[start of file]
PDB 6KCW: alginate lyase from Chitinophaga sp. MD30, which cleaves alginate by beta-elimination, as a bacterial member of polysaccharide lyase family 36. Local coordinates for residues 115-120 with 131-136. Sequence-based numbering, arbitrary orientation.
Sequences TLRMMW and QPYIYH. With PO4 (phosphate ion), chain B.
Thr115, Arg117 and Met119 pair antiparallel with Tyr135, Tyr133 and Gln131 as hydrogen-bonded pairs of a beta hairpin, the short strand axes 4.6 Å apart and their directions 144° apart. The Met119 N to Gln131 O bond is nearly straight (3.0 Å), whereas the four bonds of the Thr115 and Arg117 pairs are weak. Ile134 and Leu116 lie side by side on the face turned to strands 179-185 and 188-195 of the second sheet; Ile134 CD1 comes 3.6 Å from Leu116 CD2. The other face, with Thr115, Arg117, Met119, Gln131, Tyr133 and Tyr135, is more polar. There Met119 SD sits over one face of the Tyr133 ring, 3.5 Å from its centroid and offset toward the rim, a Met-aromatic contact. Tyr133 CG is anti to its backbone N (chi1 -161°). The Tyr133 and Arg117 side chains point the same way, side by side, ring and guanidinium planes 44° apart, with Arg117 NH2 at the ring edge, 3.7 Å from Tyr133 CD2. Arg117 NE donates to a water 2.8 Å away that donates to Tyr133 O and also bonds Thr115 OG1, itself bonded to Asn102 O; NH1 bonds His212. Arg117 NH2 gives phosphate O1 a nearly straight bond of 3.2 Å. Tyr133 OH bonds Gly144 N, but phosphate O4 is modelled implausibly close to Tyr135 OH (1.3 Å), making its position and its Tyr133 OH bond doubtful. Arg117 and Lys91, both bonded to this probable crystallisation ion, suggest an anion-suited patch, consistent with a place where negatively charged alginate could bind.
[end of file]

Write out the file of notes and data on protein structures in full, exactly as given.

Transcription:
PDB 6KCW: alginate lyase from Chitinophaga sp. MD30, which cleaves alginate by beta-elimination, as a bacterial member of polysaccharide lyase family 36. Local coordinates for residues 115-120 with 131-136. Sequence-based numbering, arbitrary orientation.
Sequences TLRMMW and QPYIYH. With PO4 (phosphate ion), chain B.
Thr115, Arg117 and Met119 pair antiparallel with Tyr135, Tyr133 and Gln131 as hydrogen-bonded pairs of a beta hairpin, the short strand axes 4.6 Å apart and their directions 144° apart. The Met119 N to Gln131 O bond is nearly straight (3.0 Å), whereas the four bonds of the Thr115 and Arg117 pairs are weak. Ile134 and Leu116 lie side by side on the face turned to strands 179-185 and 188-195 of the second sheet; Ile134 CD1 comes 3.6 Å from Leu116 CD2. The other face, with Thr115, Arg117, Met119, Gln131, Tyr133 and Tyr135, is more polar. There Met119 SD sits over one face of the Tyr133 ring, 3.5 Å from its centroid and offset toward the rim, a Met-aromatic contact. Tyr133 CG is anti to its backbone N (chi1 -161°). The Tyr133 and Arg117 side chains point the same way, side by side, ring and guanidinium planes 44° apart, with Arg117 NH2 at the ring edge, 3.7 Å from Tyr133 CD2. Arg117 NE donates to a water 2.8 Å away that donates to Tyr133 O and also bonds Thr115 OG1, itself bonded to Asn102 O; NH1 bonds His212. Arg117 NH2 gives phosphate O1 a nearly straight bond of 3.2 Å. Tyr133 OH bonds Gly144 N, but phosphate O4 is modelled implausibly close to Tyr135 OH (1.3 Å), making its position and its Tyr133 OH bond doubtful. Arg117 and Lys91, both bonded to this probable crystallisation ion, suggest an anion-suited patch, consistent with a place where negatively charged alginate could bind.